You can use most well-made framework libraries together, but there is tremendous overlap in functionality between the libraries, and this overlap in functionality comes with a cost: bandwidth to download the libraries.

Try to avoid using more than one framework library at a time. Find the one you like, and be prepared to commit to it for some time to come.

JAVA SCRIPT - Using an External Library: Building on the jQuery Framework

Using an External Library: Building on the jQuery Framework 


Problem

You want to create application-specific libraries without having to create your own li‐ brary of reusable routines.

Solution

Use one of the JavaScript libraries, such as jQuery or Underscore, to provide the basic functionality you need, but isolate the use so that you can swap libraries if needed.

EXPLAIN

There are good reasons for using an existing JavaScript library such as jQuery. One is that the code has been robustly tested by several people. Another is that you can tap into a community of support when you run into problems in your applications. jQuery is also extensible, with a wealth of plugins you can incorporate, as well as the ability to create your own. 

Then there’s the time-saving aspect, as jQuery takes over managing the tedious bits of your application. I’m focusing primarily on jQuery because it is the library incorporated into most of the applications I use. It’s also small, specific, modular, and uncomplicated. 

However, there are other good general-purpose and extensible libraries, depending on your needs and preferences.

To use jQuery, include a link to the library before providing links to your own or other, secondary libraries. If using the CDN, use the following:


<script src="//code.jquery.com/jquery-2.1.1.min.js"></script>
A basic starting page that jQuery provides is the following, where the jQuery script is
downloaded, and included in the web page’s body:
<!doctype html>
<html>
<head>
 <meta charset="utf-8" />
 <title>Demo</title>
</head>
<body>
 <script src="jquery.js"></script>
 <script>
 // Your code goes here.
 </script>
</body>
</html>


If you are placing the scripting block in the body, consider putting it at the end, making it easier to discover. There are several application-specific libraries that are dependent on jQuery, so you may want to check if they provide it as part of their own installation.

One aspect of jQuery that differs from most of the examples in this book is that jQuery’s starting point for script is not window.onload, as used for many applications. Instead, the jQuery library provides a page start routine that waits for DOM elements to be loaded, but does not wait for images or other media to finish loading. This beginning point is called the ready event, and looks like the following:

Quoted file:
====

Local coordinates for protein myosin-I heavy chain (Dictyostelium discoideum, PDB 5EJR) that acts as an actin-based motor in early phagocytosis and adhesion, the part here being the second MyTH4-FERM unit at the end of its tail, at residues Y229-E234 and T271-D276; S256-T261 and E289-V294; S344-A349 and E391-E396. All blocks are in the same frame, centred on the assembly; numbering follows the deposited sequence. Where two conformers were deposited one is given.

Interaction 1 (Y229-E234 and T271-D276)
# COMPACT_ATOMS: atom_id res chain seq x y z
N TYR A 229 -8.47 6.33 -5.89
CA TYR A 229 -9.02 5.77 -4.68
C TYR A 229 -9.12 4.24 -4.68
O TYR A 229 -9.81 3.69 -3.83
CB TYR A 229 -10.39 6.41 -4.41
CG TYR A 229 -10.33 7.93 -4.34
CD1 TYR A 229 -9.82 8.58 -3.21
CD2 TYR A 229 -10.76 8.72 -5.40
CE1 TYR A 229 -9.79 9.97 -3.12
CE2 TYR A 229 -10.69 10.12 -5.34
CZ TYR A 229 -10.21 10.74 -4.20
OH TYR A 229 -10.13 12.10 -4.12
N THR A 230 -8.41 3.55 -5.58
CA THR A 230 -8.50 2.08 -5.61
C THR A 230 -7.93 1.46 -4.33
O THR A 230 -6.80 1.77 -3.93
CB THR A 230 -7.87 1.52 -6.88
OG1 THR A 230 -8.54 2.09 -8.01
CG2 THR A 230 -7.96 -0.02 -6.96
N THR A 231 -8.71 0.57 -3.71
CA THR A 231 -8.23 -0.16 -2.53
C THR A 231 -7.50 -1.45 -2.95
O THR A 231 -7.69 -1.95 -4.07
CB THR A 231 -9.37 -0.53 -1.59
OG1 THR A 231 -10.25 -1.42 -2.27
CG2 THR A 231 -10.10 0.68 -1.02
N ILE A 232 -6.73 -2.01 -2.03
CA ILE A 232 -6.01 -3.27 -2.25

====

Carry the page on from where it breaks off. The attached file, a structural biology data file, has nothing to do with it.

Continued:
$(document).ready(function() {
...
});

The code snippet demonstrates a couple of other things about jQuery. First, notice the dollar sign element reference: $(document). In jQuery, the dollar sign ($) is a reference to the main jQuery class, and acts as a selector for all element access in the application. If you’re working with jQuery, use the jQuery selector rather than your own element access, because the jQuery selector comes with prepackaged functionality essential for jQuery to operate successfully.

The syntax you use when querying for page elements is the same as the syntax for the querySelector() and querySelectorAll() methods, described in Chapter 5. It’s based on CSS selector syntax for accessing a named element, such as the following:

#divOne{
 color: red;
}

Using jQuery to access a div element with an id of divOne looks like this:

$undefined"#divOne").clickundefinedfunctionundefined) {
 console.logundefined"element clicked");
});

This code snippet returns a reference to the div element identified by divOne, and then attaches a function to the element’s onclick event handler that prints out a message. The code also demonstrates another fundamental aspect of jQuery—it makes heavy use of method chaining. Method chaining is a way of appending methods one to another. In the code, instead of returning a reference to the div element and then attaching the event handler function to it, you attach the event handler directly to the element request.

There is extensive documentation and tutorials on using jQuery, so I’ll leave any further exploration of jQuery for an off-book exercise. However, I did want to cover one im‐ portant aspect of using jQuery—or any framework library with your own applications. The key to making these work now and in the future is to wrap the library use in such a way that you can swap one library out for another, without having to recode your applications—or, at least, minimize the amount of recoding you would have to do. Instead of using the jQuery ready event, create your own so you don’t build a higherlevel dependency on jQuery.

Instead of using jQuery methods directly in your business logic, use your own objects and methods, and call the jQuery methods within these. By providing a layer of abstraction between the implementation of your application’s busi‐ ness logic and the external framework library, if someday you stumble upon Frew, the Wonder Library,

you can swap out jQuery (or another library or framework) and build on Frew. When I wrote the first edition of the JavaScript Cookbook, the big libraries at the time were Prototype.JS and jQuery. Since then, Prototype.JS hasn’t been updated since 2012. This is why you want to isolate which library you use: if it’s no longer being supported, you can swap to another if necessary. It may seem like jQuery will be around forever, but things change.

Of course, some frameworks really do require a commitment, so if you go with this approach, make sure that your choice has an active community and lively support.